The Public Employment Relations Board has found Rocklin Unified School District retaliated against four nurses and ordered the district to reinstate them with two years of back pay, plus 7 percent interest.
In a ruling released Friday, Administrative Law Judge Robin Wesley found the Rocklin district violated the Educational Employment Relations Act by laying off nurses Jennifer Hammond, Genevieve Sherman, Susan Firchau and Jennifer Bradley.
"We've always been very unhappy with what happened and we feel vindicated," Hammond said Friday. "I'm ready and willing to take my job back."
The Rocklin Teachers Professional Association filed an unfair practice charge against the school district in 2010, alleging the four nurses were laid off in retaliation for asking their union for assistance regarding workload and safety issues.
"There were a lot of issues about safety," Firchau said. "One of the things for me was an issue about what is commonly called MRSA (a type of staph bacteria) the principal was sending kids home against my advice."
In PERB documents, the district argued that the nurses routinely said no to many requests and claimed their nursing licenses would not let them perform certain work.
Efforts to reach Rocklin Unified Superintendent Kevin Brown on Friday evening were unsuccessful.
Rocklin Unified argued that the nurses were laid off in 2010 due to budget shortfalls and a plan to restructure its health services.
Once they were notified that they would be laid off, the nurses said they were further targeted for attending layoff hearings.
Judge Wesley cited an email from Superintendent Brown that expresses, "at minimum, disappointment in the nurses' decision to attend the layoff hearing rather than forgo the hearing to provide for student health care needs."
During the 2009-2010 school year, the 11,000-student district had five nurses working four full-time shifts. Among other things, the nurses prepared student health assessments as part of individualized education plans for determining whether a student is eligible for special education services.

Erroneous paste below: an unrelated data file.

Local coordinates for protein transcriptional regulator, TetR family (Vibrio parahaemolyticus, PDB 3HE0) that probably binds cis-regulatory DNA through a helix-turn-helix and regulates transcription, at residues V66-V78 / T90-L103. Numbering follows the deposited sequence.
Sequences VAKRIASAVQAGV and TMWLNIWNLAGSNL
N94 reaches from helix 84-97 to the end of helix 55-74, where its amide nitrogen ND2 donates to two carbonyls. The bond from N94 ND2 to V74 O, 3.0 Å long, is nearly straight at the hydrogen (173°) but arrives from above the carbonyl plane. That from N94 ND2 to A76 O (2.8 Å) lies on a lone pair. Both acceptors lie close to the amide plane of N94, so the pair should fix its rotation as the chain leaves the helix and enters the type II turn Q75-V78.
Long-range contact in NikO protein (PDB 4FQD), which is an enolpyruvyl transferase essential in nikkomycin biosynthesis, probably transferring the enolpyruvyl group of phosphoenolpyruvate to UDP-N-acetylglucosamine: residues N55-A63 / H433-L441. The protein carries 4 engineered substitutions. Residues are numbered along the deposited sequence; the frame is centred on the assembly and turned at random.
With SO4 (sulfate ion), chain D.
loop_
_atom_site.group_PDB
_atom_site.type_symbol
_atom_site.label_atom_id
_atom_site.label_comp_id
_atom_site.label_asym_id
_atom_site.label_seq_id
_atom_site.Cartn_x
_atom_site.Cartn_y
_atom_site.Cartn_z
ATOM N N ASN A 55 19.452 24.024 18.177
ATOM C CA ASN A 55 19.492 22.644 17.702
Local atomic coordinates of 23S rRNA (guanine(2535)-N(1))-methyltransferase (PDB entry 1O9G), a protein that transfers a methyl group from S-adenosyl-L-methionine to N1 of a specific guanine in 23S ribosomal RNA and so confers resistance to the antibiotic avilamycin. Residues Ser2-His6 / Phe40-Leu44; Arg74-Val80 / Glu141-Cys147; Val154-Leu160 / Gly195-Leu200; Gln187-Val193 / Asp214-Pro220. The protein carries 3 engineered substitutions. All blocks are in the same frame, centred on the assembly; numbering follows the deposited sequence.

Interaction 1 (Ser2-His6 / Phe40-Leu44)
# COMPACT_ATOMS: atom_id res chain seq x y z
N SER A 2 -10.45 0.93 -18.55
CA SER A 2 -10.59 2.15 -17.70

The school nurses also prepared health plans for students with severe medical conditions, performed vision and scoliosis screenings, provided first aid and administered insulin to diabetic students.
"People need to understand that school nurses don't hand out Band-Aids and ice," Hammond said.
According to documents filed in the PERB hearing, Hammond said her relationship with district administrators became strained when she refused to perform duties she felt were unsafe or illegal.
In one example, Hammond said she was told to train a bus driver how to suction a student's trachea tube. Hammond said she did not feel that was safe after reviewing the student's medical records, visiting with parents and talking to the bus driver.
Hammond, who has been a registered nurse for more than 30 years, said she is unsure how much the district will ultimately have to pay following the PERB ruling. She said Rocklin's attorney fees are likely to be more than the nurses' two years of lost wages.
"I love, and still love, my job in Rocklin," Hammond said. "I always did. I live here. My kids went to school here and received a great education here."